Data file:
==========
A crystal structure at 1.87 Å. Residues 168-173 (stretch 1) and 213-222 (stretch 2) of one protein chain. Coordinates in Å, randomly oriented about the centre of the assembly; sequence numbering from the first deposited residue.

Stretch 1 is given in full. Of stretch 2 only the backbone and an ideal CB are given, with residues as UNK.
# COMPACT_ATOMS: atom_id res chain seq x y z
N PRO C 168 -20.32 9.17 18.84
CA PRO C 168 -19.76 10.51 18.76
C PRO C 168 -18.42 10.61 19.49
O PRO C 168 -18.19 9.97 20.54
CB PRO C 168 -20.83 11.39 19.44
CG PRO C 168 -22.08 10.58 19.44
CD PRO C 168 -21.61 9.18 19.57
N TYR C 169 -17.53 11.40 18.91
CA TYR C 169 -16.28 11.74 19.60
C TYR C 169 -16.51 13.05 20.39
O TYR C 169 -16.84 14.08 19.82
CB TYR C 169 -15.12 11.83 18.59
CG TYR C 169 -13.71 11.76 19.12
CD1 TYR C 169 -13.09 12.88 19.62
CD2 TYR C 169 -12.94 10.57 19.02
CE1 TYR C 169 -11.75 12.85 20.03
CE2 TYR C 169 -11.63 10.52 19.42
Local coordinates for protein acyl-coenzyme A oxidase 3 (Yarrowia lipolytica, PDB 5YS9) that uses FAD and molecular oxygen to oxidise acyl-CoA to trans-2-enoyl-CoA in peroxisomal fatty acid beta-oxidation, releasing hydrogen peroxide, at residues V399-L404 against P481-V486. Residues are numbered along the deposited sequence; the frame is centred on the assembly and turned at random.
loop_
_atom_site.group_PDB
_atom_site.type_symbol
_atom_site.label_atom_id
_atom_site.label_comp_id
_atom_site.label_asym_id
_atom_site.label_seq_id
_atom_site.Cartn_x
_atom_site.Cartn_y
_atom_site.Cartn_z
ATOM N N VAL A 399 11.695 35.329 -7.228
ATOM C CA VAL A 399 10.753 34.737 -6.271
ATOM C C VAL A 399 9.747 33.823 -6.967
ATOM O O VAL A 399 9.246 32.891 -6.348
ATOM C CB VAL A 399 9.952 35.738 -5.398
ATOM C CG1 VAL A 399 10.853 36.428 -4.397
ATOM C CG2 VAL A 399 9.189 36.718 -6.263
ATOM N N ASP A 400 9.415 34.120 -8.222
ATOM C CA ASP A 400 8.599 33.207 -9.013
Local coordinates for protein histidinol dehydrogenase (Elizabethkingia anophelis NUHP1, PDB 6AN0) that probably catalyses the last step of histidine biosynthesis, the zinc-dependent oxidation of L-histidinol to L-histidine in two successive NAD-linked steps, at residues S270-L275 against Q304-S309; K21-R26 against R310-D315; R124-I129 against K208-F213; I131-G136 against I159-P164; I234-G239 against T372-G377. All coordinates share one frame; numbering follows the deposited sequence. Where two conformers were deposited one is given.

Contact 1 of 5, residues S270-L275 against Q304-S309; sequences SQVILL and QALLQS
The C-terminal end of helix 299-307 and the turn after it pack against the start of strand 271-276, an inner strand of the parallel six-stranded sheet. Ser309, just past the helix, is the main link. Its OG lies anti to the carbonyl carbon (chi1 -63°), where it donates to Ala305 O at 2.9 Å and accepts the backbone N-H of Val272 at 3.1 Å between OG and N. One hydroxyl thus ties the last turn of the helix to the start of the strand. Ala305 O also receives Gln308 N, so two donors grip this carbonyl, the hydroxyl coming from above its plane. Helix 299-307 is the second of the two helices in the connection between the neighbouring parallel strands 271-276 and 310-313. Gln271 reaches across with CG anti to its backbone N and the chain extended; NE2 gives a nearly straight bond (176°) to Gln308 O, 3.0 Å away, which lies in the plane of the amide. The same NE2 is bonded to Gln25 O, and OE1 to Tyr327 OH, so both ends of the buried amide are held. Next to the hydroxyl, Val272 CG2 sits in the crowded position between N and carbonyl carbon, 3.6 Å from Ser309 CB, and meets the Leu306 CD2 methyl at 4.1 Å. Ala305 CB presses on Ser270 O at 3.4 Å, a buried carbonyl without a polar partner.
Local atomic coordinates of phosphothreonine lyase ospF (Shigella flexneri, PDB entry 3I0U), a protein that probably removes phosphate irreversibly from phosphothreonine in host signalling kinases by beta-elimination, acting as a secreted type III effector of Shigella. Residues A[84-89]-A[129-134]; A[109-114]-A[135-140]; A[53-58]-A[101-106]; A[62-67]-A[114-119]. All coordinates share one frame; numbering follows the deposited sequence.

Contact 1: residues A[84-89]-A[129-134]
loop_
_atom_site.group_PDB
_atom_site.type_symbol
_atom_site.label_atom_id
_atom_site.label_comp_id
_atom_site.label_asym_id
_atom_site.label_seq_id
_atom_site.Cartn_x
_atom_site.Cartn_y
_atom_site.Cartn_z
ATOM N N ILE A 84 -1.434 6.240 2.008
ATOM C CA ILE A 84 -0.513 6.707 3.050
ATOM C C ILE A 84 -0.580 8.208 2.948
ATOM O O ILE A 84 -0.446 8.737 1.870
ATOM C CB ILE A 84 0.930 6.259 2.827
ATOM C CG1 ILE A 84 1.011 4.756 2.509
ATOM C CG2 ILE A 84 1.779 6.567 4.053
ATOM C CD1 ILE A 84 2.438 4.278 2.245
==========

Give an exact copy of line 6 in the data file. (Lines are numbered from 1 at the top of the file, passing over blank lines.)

C PRO C 168 -18.42 10.61 19.49